Sitting in front of a desk every day can wreak havoc on your body, especially since most of us don’t have the best posture. Hunching the shoulders and slumping in your seat can cause back pain, headaches, tension and tightness in your back, neck and shoulders.
Take A Break
Employ the 20-20 rules, advises Alan Hedge, Ph.D., a professor of ergonomics at Cornell University. Every 20 minutes, stand for 20 seconds and stretch or shake things out. “Just 20 seconds away from your computer screen reduces fatigue and increases blood circulation,” says Hedge. Now you’ll have the power to sit up straight.
The following stretches for office workers target the muscles of the back, neck and shoulders as well as the hips and glutes. Taking time to do some of these stretches throughout the day can help increase flexibility and reduce tension and stress. Every two hours, try to the following series of postural correction moves and rejuvenating stretches that will make tight muscles feel great and improve your oxygen efficiency.
Gently raise your chest toward the ceiling, but don’t look up.
Keep your chin level with the floor.
Hold this position for 10 seconds, then relax, and repeat 5 to 10 times.
Stretching the chest may be one of the best exercises you can do for your body, since most of us spend much of our time hunched forward. This example shows a chest stretch using a resistance band. You can find resistance bands at most sporting goods and department stores and they’re great to keep in your desk for quick stretching or strengthening moves. There are alternatives below if you don’t have a band.
Do it right: In a seated or standing position, hold the band in a wide grip over the head. Take the arms back just a bit as you lower them down, stretching the chest. Hold for 10-30 seconds. Avoid this move if you have shoulder problems.
Corner Chest Stretch
Stand facing the corner of a room. Raise your hands to shoulder height, and place your forearms, elbows, and hands against each wall. Lean inward to stretch your chest muscles. Hold for 15 seconds (or until you feel loose).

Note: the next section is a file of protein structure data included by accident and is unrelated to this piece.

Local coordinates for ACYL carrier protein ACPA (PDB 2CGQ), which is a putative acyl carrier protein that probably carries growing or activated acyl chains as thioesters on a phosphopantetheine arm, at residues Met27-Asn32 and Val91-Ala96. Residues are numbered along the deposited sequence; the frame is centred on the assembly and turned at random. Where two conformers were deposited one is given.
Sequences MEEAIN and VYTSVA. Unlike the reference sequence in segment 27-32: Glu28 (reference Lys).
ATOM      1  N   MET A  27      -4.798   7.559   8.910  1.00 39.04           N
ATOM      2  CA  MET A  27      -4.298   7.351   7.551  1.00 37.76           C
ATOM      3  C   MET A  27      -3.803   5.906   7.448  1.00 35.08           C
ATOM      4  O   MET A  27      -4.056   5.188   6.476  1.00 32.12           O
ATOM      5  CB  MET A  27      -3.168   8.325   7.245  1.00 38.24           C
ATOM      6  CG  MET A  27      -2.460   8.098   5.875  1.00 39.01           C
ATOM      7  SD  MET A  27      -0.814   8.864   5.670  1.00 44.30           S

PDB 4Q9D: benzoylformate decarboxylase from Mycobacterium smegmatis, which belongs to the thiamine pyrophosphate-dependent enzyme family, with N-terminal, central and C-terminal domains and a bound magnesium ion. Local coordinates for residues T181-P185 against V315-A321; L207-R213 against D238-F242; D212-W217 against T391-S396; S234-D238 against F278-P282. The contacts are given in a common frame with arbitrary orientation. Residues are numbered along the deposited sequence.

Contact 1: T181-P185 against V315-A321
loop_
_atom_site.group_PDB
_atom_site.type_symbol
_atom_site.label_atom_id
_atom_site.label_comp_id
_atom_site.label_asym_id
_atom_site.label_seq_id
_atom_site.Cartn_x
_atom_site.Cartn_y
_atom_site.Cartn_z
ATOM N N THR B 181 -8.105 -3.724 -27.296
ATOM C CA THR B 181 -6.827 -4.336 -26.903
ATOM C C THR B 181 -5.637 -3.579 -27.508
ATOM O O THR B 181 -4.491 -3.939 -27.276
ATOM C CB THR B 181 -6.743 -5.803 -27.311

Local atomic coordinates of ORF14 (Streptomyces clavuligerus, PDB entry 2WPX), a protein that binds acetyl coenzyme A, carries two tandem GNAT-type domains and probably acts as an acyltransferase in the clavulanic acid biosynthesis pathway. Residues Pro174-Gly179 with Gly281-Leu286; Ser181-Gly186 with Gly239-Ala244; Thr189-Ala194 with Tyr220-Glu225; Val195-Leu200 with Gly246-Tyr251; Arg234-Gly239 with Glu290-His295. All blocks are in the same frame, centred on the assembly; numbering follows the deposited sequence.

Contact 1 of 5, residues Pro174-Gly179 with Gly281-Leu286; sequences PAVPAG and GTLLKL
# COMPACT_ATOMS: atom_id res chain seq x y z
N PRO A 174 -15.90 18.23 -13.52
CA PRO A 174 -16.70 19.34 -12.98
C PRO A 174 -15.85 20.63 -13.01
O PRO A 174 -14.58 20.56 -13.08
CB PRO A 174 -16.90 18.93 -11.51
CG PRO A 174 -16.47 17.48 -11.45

Tip: By raising or lowering the position of your arms, you can alter the stretch to focus on different parts of the pectorals.
Shrug your shoulders to your ears (as shown in the picture) and hold tightly for 2-3 seconds, still holding tightly rotate your shoulders back (you should feel a stretch in the pectoralis muscles or chest muscles) and then relax them down into normal position. Repeat for 10 repetitions for best results!
Get into the position for the chest elevation stretch while sitting, but this time place your hands on your hips. Squeeze your shoulder blades together, feeling the stretch in your chest. Hold for 10 seconds, then relax, and repeat the sequence 5 to 10 times.
Upper Back and Neck Scapular Strengthening
To strengthen the rhomboids, try this version of the scapular retraction. Stand upright. Clasp your hands behind your head. Flex your elbows back while pinching your shoulder blades together. Hold for 10 seconds, then relax, and repeat 5 to 10 times.
Upper Back Stretch
This great stretch works on the neck and upper back muscles. Stretch your arms out in front of you and rotate your hands until your palms face away from each other. You can put both of the back of your hand together or you can put your palms together, which ever is most comfortable.
Then bend over at the upper back like you are diving off the diving board. Be sure and flex your head (chin to chest) at the same time!
Tip: Placing your finger on your upper lip may help guide your head through the proper range of motion and correct any mistakes.
Chin to Chest Stretch
From the chest elevation position while seated, dip your head forward slightly as if you were nodding “yes.” Feel the stretch in the neck at the base of the head. Pause for 10 seconds, then relax and repeat 5 to 10 times.